The Houston Rockets and San Antonio Spurs recently turned games against the Los Angeles Clippers into unwatchable bores with incessant, purposeful fouling of Clippers center DeAndre Jordan. A 42 percent career free throw shooter, Jordan shot 54 free throws in the two games, making only 22.
We’ve seen the intentional foul strategy before; utilized against Wilt Chamberlain, Shaquille O’Neal (the “Hack-a-Shaq”) and Dwight Howard, among others. It lies within the rules, but let’s call it for what it is — a noxious loophole.
James Naismith and subsequent wise men defined fouls to dissuade defenders from preventing baskets through means deemed unworthy. They intended foul calls to punish fouling defenders, not reward them. They also aimed to make the game more enjoyable to play and watch.
“Hack-a-Jordan” turns all that on its head.
“Hack-a-Jordan” has only been used a few times this season, but that’s small solace to the 20,000 fans who wasted big bucks at each of these depressing affairs. Nor will the scarcity ease our pain when the strategy eventually ruins a playoff game.
But that’s not the worst of it. The problem goes well beyond DeAndre Jordan and the Los Angeles Clippers. The deliberate fouling of a bad free throw shooter is only one example of intentional fouling. Much more commonly, defenders grab players near mid-court to prevent a breakaway. Or they deliberately wrap up a player about to make a layup or dunk. This occurs even more frequently in the playoffs,... read more »
Allonzo Trier started on the U.S.'s undefeated U-18 basketball team last year and was recently selected to play in the 2015 McDonald’s High School All-America Game.
The name may ring a bell. Writer Michael Sokolove profiled Trier in the New York Times Magazine in March 2009. At that time, Trier ranked No. 1 in the country among sixth-grade hoopsters. Someone ranks at the top every year in every age group (even sixth graders!), but Trier’s unusual devotion to basketball at that age seemed newsworthy. He practiced seven days a week, sometimes for nearly seven hours in a day. He shot every morning until he made 450 baskets without hitting the rim. Allonzo also trained with a private tutor and played with various AAU teams, often flying around the country to compete in different events.
Sokolove praised Trier as a good kid - curious about the world around him, with people skills and “a sweetness and a concern for others.” Even on the AAU circuit, Trier resisted the pressures that drove so many other elite young players to shot-crazed styles. Instead, he passed the ball willingly and showed a sophisticated feel for the game. Trier appeared self-motivated, simply pursuing his dream.
Anticipating a backlash to Trier’s early-life monomania, Sokolove noted that Trier’s training did not really differ in nature from that of Michael Phelps or Tiger Woods as children. And he considered that “… (Trier’s) arduous schedule... read more »
My first job as a professional journalist was to deal with all the miscreants in Little League baseball. It set me up well for my future career covering the NFL.
While I was still a senior in college, I landed a plum assignment as the "Youth Sports Columnist" at the Pasadena Star-News. It's a pretty big deal because the Rose Bowl only comes around once a year but attention must be paid to the goings-ons at the AYSO and Pop Warner proceedings the other 364 days.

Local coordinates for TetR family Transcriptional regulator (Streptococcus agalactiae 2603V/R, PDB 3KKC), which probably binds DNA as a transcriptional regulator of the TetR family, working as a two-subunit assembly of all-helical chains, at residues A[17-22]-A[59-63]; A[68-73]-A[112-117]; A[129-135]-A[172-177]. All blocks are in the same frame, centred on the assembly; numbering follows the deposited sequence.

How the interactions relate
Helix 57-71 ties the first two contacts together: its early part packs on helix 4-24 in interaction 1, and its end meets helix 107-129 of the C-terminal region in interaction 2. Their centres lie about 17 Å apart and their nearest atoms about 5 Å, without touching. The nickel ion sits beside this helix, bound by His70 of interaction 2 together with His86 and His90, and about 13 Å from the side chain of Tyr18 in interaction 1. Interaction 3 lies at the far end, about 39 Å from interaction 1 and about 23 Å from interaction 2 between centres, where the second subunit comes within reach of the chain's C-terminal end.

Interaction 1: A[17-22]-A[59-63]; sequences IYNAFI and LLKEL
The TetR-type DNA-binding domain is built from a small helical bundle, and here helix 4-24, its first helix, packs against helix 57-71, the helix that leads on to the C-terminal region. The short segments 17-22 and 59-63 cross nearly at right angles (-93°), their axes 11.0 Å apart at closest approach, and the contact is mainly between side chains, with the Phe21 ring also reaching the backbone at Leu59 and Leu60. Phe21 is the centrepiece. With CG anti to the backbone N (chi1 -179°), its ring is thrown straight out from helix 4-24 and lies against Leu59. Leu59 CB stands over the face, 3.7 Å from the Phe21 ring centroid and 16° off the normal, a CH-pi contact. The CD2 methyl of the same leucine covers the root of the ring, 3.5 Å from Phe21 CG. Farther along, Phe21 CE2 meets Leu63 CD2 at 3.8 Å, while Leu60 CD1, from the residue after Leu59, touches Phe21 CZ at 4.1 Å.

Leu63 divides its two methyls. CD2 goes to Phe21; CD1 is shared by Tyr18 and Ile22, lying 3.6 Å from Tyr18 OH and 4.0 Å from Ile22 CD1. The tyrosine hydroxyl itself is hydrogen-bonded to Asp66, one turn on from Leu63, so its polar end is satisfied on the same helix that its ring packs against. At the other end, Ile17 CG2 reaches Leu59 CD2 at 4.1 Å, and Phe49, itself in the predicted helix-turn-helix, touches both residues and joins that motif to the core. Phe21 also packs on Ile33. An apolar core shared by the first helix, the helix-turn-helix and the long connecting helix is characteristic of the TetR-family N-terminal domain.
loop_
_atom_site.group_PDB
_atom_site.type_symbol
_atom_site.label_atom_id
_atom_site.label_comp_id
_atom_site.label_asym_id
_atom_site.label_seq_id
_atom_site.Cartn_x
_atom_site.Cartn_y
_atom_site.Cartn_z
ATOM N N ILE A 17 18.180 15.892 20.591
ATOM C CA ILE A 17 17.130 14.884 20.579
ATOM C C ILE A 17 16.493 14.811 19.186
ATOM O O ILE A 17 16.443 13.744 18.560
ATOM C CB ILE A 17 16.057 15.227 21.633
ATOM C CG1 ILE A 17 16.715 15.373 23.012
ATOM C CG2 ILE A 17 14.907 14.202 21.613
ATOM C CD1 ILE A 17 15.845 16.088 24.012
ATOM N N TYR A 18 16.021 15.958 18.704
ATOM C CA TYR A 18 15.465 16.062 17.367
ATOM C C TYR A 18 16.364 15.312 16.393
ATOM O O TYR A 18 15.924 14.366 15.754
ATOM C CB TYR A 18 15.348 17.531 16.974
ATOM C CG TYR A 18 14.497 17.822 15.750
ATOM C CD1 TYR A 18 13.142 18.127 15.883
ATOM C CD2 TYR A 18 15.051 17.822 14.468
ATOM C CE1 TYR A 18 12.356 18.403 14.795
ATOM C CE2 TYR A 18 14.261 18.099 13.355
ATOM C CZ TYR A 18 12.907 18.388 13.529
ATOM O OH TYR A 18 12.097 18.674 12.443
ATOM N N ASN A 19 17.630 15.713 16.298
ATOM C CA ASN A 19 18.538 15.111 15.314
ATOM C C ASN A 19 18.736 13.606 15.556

My first encounter with the shady nature of youth sports came courtesy of the area's Little League championship game. It was a taut affair, with the score tied in the bottom of the sixth. Two outs, bases loaded. Then drama ensued.
As the pitcher went into his windup, the batter put his bat down to rub his eyes and then stepped out of the box. Seeing this, the pitcher halted his delivery without throwing the ball. Since the batter never asked for time, a balk was called and the winning run scored without a play.
Yes, this actually happened. The whole thing was a ruse orchestrated by the coach. The losing team was rightfully outraged but the umpire had to make that call according to the letter of the rule.
I recounted this incredible tale in my column in the next day's paper. Later that day, my editor received a call, from the mother of a kid on the winning team. She vehemently complained that my story was biased, and my editor asked her how so.
"Just look at the name of your writer," she sniffed. "And the kind of kids they have on (the... read more »
After Thursday’s decisive loss to the Cleveland Cavaliers, Los Angeles Clippers star guard Chris Paul criticized referee Lauren Holtkamp, “She gave me a (technical foul) and that’s ridiculous … If that’s the case, then this (refereeing in the NBA) might not be for her.” Immediately, social media lit up, lambasting Paul for sexism. He also drew a rebuke from the NBA’s Referees Association, which “deplored the personal and unprofessional comments made by Chris Paul.”
That’s ridiculous. Paul has nothing to apologize for or defend. He criticized a referee — for good reason or not, no news there. He did not single her out for her gender; she’s the one who gave him the questionable technical foul. He made clear, at least shortly afterward, that “might not be for her” referred to her struggling (in his opinion) as a first-year NBA referee, irrespective of gender. The bogus brouhaha illuminated only those who took offense — their bias toward imagined slights and their yen for a fight.
And it obscured a real basketball issue. Paul’s post-game comments reflected his in-game frustration. In a nationally televised game, the Clippers got drubbed, trailing by as many as 32 points in the third quarter. Paul shot 4-for-14, scoring just 10 points. The referees assessed five technical fouls on his team. The Clippers, of course, claimed the technicals were unwarranted, but in the most favorable view of their response to a thrashing, they lost their poise and provided fodder for... read more »